First-Line Nivolumab Plus Ipilimumab Improves OS Versus Chemo in Patients with Metastatic Uveal Melanoma

First-line treatment with nivolumab plus ipilimumab showed a moderate improvement in overall survival and a manageable safety profile in patients with metastatic uveal melanoma.

A phase 2 study published in the Journal of Clinical Oncology found that in the first-line setting for patients with metastatic uveal melanoma, nivolumab (Opdivo) plus ipilimumab (Yervoy) demonstrated a modest improvement in overall survival compared with historical benchmarks of chemotherapy.

In addition, the toxicity profile of the treatment combination was found to be manageable and did not differ from that in observed in patients with cutaneous melanoma, for which treatment with nivolumab plus ipilimumab is already approved.

“These results provide a strong rationale for further research on immunotherapy treatment combinations in [uveal melanoma],” wrote the study authors, who were led by José María Piulats, MD, PhD.

In this multicenter, open-label, single-arm phase 2 trial (NCT02626962) led by the Spanish Multidisciplinary Melanoma Group (GEM), treatment-naïve patients who were at least 18 years of age with histologically confirmed metastatic uveal melanoma, an ECOG performance status of 0 or 1, and confirmed progressive metastatic disease (M1) were enrolled. Participants were administered nivolumab at a dose of 1 mg/kg and ipilimumab at a dose of 3 mg/kg, both given once every 3 weeks during 4 inductions, followed by nivolumab at a dose of 3 mg/kg once every 2 weeks until disease progression (PD), toxicity, or withdrawal.

The study’s primary end point was the 12-month OS rate. OS, progression-free survival (PFS), and overall response rate were evaluated every 6 weeks using RECIST 1.1 criteria; safety was also assessed.

Overall, 52 patients were enrolled, including 78.8% with disease metastatic to the liver (M1), 56% with extra-liver disease (M1), and 32% with elevated lactate dehydrogenase. In total, 6 patients (11.5%; 95% CI, 2.9%-20.2%) had an objective response, including 1 complete response and 5 partial responses. Further, responses typically appeared within the first 9 months of treatment initiation (median, 3.7; range, 2.91-10.0) and were maintained for a median of 15.6 months (95% CI, 1.6-33.8).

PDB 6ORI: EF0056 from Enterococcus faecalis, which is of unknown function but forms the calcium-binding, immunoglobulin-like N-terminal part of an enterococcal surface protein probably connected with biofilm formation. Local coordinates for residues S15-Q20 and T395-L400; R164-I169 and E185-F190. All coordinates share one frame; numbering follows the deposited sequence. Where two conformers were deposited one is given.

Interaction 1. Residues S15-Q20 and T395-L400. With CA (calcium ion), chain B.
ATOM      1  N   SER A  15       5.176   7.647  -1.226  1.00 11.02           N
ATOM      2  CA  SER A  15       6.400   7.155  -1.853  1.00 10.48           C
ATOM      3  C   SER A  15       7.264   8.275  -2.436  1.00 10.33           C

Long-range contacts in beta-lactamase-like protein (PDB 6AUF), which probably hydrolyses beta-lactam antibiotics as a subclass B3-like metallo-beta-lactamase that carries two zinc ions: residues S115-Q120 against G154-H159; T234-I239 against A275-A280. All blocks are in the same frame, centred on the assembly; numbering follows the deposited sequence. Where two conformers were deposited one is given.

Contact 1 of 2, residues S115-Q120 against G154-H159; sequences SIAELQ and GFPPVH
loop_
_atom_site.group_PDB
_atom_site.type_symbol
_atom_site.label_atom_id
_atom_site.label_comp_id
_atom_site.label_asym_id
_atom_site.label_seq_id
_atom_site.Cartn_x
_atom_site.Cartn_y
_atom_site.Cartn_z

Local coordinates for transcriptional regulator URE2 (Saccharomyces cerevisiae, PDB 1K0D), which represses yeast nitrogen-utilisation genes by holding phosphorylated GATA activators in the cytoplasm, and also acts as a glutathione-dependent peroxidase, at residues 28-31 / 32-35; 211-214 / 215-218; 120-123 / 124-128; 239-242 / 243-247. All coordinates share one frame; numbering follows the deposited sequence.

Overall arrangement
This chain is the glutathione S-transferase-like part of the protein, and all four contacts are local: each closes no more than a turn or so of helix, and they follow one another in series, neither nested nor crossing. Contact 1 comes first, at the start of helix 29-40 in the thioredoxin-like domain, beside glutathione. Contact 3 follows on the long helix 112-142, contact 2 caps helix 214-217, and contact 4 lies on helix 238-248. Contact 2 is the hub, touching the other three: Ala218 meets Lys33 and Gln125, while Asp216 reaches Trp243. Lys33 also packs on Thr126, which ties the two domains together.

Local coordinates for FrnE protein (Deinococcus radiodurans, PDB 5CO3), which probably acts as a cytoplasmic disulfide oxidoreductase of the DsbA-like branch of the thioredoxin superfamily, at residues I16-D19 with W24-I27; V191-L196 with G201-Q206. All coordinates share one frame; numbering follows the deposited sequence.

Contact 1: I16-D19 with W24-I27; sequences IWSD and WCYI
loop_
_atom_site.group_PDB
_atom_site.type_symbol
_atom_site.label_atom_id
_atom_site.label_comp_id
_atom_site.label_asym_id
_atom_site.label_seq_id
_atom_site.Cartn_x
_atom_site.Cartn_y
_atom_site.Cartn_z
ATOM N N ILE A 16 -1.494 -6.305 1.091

Ultimately, stable disease was revealed to be the most common outcome, occurring in 51.9% of patients (95% CI, 38.3%-65.5%), and was maintained for a median of 3.8 months (95% CI, 0.1-21.5). Further, the disease control rate was 63.5% (95% CI, 50.4%-76.5%) and the majority of patients with PD (80.8%; 95% CI, 70.1%-91.5%) demonstrated a radiologically significant growth of their target lesions.

The median OS was revealed to be 12.7 months (95% CI, 7.1-18.3), with 12- and 24-month OS rates of 51.9% (95% CI, 38.3%-65.5%) and 26.4% (95% CI, 14.2%-38.6%), respectively. In patients with exclusive liver metastasis, OS was shorter than that seen in patients with metastasis in other locations beyond the liver (9.2 months vs 23.5 months, respectively) as well as in those with both liver and other metastasis (15.5 months), though this difference was not deemed to be significant (P = .146).

Moreover, the median PFS was 3.0 months (95% CI, 2.0-4.1). Notably, PFS was found to be influenced by higher lactate dehydrogenase (LDH) values.

“Our results should be interpreted with caution when compared to previous trials, which might have lower-/higher-risk patients,” the authors noted.

Regarding safety, all patients developed adverse events (AEs). Treatment-related AEs (TRAEs) were reported in 49 of the 52 patients, with skin-related events being the most frequent (61.5%), followed by fatigue (57.7%) and liver-related events (36.5%). Treatment-related diarrhea was also observed in 28.8% of patients.

Grade 3 or higher TRAEs were reported in 30 patients (57.7%). Of 56 serious AEs (SAEs), 30 were treatment-related and 23 eventually resolved or improved. The most frequent treatment-related SAEs (TRSAEs) included fever (4 events), liver-related events (3 events), and diarrhea (3 events). There was a total of 2 treatment-related deaths, including 1 patient with thyroiditis and 1 with Guillain-Barré syndrome.

According to the investigators, patients with extrahepatic disease, regardless of liver involvement, were shown to benefit more from combination treatment with nivolumab and ipilimumab. However, this observation still needs to be validated in future studies.

Reference:

Piulats JM, Espinosa E, Merino LC, et al. Nivolumab plus ipilimumab for treatment-naïve metastatic uveal melanoma: an open-label, multicenter, phase II trial by the Spanish Multidisciplinary Melanoma Group (GEM-1402). J Clin Oncol. Published online January 8, 2021. doi: 10.1200/JCO.20.00550